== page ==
Greek Prime Minister Alexis Tsipras (front row C) and members of his government pose for a group picture after the first meeting of the new cabinet in the parliament building in Athens January 28, 2015.

Reuters, 2015

New Greek Prime Minister Alexis Tsipras led his Syriza party to victory in national elections on January 25 with the slogan, “Hope is on its way.” The message was focused on ending austerity measures and renegotiating Greece’s debt, but Tsipras’s choice of ministers and their rights-friendly background gives room also for cautious hope that the new government will tackle long-standing human rights violations in the country.

If Tsipras is really serious about turning a new page on human rights in Greece, here’s a few suggestions of where to start:

Combat Xenophobia: Justice Minister Nikos Paraskevopoulos should prioritize reforms to combat alarming levels of xenophobic violence. Greece’s hate crime laws should be strengthened to ensure police and prosecutors investigate bias in crimes against certain groups or individuals, including when it may be one of many motives, and require courts to consider evidence of any bias. The government should also encourage reporting of crimes by giving prosecutors legal authority to grant humanitarian residence permits to undocumented victims and witnesses of hate crime. Undocumented immigrants we interviewed have repeatedly expressed that fear of detention and deportation prevented them from reporting racist violence to police.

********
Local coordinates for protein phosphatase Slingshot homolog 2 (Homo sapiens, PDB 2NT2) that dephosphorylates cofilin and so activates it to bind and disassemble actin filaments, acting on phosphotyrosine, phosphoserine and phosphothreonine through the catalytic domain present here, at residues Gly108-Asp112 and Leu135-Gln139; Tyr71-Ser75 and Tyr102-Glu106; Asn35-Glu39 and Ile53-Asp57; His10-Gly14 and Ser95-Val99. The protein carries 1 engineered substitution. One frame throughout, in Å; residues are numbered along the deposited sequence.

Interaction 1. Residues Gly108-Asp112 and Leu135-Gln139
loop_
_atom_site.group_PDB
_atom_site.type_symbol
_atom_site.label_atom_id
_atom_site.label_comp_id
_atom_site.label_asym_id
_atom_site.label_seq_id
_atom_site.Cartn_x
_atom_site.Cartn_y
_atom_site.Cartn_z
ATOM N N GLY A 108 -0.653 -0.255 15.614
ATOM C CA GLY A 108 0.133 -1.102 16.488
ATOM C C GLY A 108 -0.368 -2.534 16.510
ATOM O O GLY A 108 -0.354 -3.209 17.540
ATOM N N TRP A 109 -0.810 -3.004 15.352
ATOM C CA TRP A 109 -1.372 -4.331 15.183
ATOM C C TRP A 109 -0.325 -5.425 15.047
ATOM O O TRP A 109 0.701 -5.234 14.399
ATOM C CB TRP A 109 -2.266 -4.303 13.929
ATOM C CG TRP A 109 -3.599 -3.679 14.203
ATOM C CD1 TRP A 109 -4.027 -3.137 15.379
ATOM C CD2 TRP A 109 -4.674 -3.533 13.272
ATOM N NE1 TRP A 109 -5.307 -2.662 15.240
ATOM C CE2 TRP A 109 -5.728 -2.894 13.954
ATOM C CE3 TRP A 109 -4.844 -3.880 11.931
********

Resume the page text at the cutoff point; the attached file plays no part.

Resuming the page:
Rein in Police: New Citizen Protection Alternate Minister Giannis Panousis should put an end to abusive police sweep operations against groups perceived as unpopular, including migrants, drug users, and the homeless, in the center of Athens. Working with the justice minister, Panousis should propose legislative reform to limit overly broad police stop and search powers, and ensure that police stops are conducted in accordance with national and international law prohibiting discrimination, ill-treatment, and arbitrary deprivation of liberty. More generally, the government needs to address law enforcement abuse by improving human rights training, establishing an independent complaints mechanism, and ensuring accountability.

Stop Abuse of Migrants: Tasia Christodoulopoulou, alternate minister for migration policy, will have the challenge of defining a comprehensive, rights-respecting migration and asylum strategy. She should first move to remedy serious human rights violations in this area: abolish immigration detention beyond the 18 months permitted by EU law, end immigration detention of children, and improve abysmal detention conditions. The new government must put an end to the illegal practice of pushbacks at its borders.

Lacking an absolute majority in parliament, Tsipras has formed a coalition with the Independent Greeks (Anel), a right-wing populist party. Though in sync with Syriza on macroeconomic issues, Anel may otherwise prove a difficult partner, including on issues related to human rights.

Given this tricky coalition, it remains to be seen if hope for human rights reform is on its way too.